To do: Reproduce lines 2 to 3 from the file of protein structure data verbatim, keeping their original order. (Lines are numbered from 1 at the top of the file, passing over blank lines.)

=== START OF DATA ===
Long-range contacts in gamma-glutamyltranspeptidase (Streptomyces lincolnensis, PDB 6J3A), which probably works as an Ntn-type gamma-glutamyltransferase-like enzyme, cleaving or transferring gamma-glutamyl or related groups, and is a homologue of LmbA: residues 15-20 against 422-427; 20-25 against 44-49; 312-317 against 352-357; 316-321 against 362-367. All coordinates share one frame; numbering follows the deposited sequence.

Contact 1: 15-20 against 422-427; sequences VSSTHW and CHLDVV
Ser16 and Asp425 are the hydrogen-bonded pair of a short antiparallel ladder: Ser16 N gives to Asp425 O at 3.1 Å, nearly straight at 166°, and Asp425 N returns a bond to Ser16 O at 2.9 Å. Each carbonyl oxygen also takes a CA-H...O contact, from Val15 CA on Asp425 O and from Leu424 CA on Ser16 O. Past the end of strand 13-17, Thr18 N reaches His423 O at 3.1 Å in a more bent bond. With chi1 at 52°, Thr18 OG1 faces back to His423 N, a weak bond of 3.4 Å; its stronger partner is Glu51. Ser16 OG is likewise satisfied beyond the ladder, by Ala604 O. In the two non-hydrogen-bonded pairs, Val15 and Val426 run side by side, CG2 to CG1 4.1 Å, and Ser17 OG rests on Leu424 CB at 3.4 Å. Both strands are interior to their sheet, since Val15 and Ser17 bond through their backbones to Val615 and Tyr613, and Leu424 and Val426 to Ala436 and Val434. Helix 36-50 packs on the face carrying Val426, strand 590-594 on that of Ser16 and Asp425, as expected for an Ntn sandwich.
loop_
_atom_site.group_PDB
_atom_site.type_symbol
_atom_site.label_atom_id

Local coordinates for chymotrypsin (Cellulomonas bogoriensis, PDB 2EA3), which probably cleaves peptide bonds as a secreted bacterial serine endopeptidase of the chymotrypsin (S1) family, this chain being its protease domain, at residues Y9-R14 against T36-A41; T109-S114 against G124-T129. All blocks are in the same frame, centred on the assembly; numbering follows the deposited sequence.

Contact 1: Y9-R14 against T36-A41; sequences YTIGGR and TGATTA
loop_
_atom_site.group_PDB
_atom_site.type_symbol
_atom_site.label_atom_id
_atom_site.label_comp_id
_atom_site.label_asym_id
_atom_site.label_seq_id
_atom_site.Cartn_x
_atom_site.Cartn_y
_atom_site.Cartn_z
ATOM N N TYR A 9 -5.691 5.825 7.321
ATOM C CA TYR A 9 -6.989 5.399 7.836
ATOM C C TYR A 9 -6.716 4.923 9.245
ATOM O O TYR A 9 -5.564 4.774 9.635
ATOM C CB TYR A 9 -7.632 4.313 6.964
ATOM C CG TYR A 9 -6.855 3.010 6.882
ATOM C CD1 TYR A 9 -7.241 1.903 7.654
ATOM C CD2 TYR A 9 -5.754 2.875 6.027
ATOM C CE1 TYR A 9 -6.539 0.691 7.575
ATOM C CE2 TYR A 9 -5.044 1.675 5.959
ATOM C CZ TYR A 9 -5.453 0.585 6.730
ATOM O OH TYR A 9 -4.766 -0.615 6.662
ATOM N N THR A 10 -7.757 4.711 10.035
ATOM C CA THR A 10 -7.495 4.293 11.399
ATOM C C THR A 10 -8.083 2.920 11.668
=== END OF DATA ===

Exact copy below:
Contact 1: 15-20 against 422-427; sequences VSSTHW and CHLDVV
Ser16 and Asp425 are the hydrogen-bonded pair of a short antiparallel ladder: Ser16 N gives to Asp425 O at 3.1 Å, nearly straight at 166°, and Asp425 N returns a bond to Ser16 O at 2.9 Å. Each carbonyl oxygen also takes a CA-H...O contact, from Val15 CA on Asp425 O and from Leu424 CA on Ser16 O. Past the end of strand 13-17, Thr18 N reaches His423 O at 3.1 Å in a more bent bond. With chi1 at 52°, Thr18 OG1 faces back to His423 N, a weak bond of 3.4 Å; its stronger partner is Glu51. Ser16 OG is likewise satisfied beyond the ladder, by Ala604 O. In the two non-hydrogen-bonded pairs, Val15 and Val426 run side by side, CG2 to CG1 4.1 Å, and Ser17 OG rests on Leu424 CB at 3.4 Å. Both strands are interior to their sheet, since Val15 and Ser17 bond through their backbones to Val615 and Tyr613, and Leu424 and Val426 to Ala436 and Val434. Helix 36-50 packs on the face carrying Val426, strand 590-594 on that of Ser16 and Asp425, as expected for an Ntn sandwich.